$16.36: Protection Mountain, Banff National Park
When your day starts like this, it’s gonna be a really, really good day.
When I was a teenager, I remember my mom taking me to poster store in the Stoneridge Mall. I picked out this poster.
Among the Sierra Nevada Mountains, California (1868), Smithsonian American Art Museum, Washington, DC. -Albert Bierstadt
This hung in my room throughout high school. I looked it every day. I stared at every beautiful cliche of nature as I practiced bass (as little as that was).
This morning, as I approached Lake Louise, I felt as if I was stepping into a fairytale. As if that portrait had come to life, and I could explore every nook.
It was well before dawn, and I was nearly the only car in the parking lot. Bundled up, since it was in the mid-30s. Only a few people braved the cold and early hours to view the sunrise. A woman was being photographed in a wedding gown.
I talk about scent a lot in my blog. Lake Louise has a tart pine scent like no other forest I’ve visited. Like those 1970’s cone gel air fresheners you’d find in your grandmother’s bathroom.
The sunrise unfolded slowly. First just the clouds were lit, then the highest snow capped peaks. Which then reflected into the blue, blue water (did you know that rock flour gives it that special color?) Only a few early canoes disturbed the glassy surface, which resembled set blue epoxy more than water.
From this starting point, I wandered into my fairytale.
At first, I only intended to follow the easy paved trail that circles around the right side fo the lake. Somehow, I assumed it ended at the apex of the lake.
It does not. Instead, it takes you to the rock flour silted end of the lake where you have some hiking choices to make.
Getting to the “tea house” was on my bucket list. I saw from the signs that there were two. The closer one was just 6.1 kilometers up the trail. Kilometers are like 500 feet, right? Off I went. No other hikers around. Just the sound of little rivulets feeding the lake from the snow melt down the mountain side. And birds. And wondering if that shadow ahead was a bear.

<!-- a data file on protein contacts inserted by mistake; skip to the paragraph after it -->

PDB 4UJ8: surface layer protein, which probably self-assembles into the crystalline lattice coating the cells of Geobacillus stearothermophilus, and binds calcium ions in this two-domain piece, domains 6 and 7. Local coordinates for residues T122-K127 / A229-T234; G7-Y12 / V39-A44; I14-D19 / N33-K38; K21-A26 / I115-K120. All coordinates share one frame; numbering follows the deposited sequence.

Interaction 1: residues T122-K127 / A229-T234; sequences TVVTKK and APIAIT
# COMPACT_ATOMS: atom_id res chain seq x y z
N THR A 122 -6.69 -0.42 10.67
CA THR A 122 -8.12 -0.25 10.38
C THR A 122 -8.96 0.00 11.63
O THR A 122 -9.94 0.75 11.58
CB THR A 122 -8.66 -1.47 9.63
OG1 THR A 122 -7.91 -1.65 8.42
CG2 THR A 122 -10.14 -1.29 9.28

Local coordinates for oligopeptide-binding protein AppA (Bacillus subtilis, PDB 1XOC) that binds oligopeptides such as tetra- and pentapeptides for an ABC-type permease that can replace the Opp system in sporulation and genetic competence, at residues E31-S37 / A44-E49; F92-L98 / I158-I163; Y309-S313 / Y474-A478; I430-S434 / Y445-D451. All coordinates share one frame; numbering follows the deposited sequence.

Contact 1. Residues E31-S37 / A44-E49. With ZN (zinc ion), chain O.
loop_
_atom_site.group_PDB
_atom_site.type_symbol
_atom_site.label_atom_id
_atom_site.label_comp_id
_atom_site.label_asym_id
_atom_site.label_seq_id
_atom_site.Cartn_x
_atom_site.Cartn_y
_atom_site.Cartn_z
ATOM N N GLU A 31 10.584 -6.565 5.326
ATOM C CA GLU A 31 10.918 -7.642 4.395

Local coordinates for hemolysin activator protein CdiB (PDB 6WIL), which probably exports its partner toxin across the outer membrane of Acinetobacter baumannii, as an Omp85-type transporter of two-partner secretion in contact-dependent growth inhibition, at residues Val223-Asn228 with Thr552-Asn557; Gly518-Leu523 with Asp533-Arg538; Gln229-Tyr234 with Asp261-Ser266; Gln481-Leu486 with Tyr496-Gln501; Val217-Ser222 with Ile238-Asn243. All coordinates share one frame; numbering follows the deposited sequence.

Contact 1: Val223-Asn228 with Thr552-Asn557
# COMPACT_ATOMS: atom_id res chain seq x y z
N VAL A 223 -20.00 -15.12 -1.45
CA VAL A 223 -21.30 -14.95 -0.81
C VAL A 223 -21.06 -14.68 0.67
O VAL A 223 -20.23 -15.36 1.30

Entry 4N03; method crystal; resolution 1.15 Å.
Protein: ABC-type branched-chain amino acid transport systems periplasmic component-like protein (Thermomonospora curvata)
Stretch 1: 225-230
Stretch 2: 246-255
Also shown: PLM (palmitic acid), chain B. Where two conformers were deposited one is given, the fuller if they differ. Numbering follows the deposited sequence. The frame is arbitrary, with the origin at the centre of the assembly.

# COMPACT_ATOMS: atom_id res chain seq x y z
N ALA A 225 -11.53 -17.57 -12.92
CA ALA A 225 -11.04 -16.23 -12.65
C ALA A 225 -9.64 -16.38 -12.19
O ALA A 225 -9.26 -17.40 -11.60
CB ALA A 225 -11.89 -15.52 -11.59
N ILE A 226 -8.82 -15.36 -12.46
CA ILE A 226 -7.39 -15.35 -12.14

After I was a good 2 miles into the hike, I realized that while I had on decent hiking shoes and socks, my backpack was filled with my iPad, a giant MilePost Alaska guide, Off, and an umbrella (heavy stuff!). But no bear spray, sunscreen, hat, etc. I had one 16oz bottle of water and a 90-calorie bar.
Why should that stop me.
From here, I could see the hotel getting smaller and smaller. You can just see it down there.
Usually I can get wheezy on hikes in the northeast, but the air here just seems to make me breathe better and better – no matter how hard the climb. And I arrive at the Plain of Six Glaciers Tea House.
I left so early, the tea house was not even open. The hostess suggested taking the Plain of Six Glaciers Lookout trail. Maybe after some food.
This is the view from the benches at the tea house:
And only six of us up there to open the place at 9am. The food is great. They helicopter some of it in when it opens in June. Fairly simple, but such a luxury at the end of a hike. Tea, quinoa with some veggies, a hummus sandwich, and apple caramel cake. On the second floor, with fellow hikers to chat with, and a great view. What’s not to love?
While we were eating, we heard a crack/pop, then what sounded like thunder. An avalanche. By the time you hear it, it’s over. But still cool.
So, after that great meal, and having come this far, I thought – why not go to the end of the trail and really see the glacier up close.
And here were are at the look-out. After a precarious walk across this narrow moraine, you reach the dead-end.
And then, you have to got back.
So very far back. See the hotel? That’s far.
And this is how you get there. And by now, hundreds and hundreds of hikers are coming up the same narrow trail.
When the tea house is busy, this becomes the Disney zig-zag line while waiting for the ride.
I would pat myself on the back for doing so well on the hike, but I even see elderly couples coming up the trail, barely winded.
When I got to the bottom, my feet were screaming, and I soaked them in the the rock-flour colored water. Numbingly freezing, but ahhhh.
127 floors? The Empire State building is only 102.
As my fairytale day ends, I look back.
And they lived happily ever after.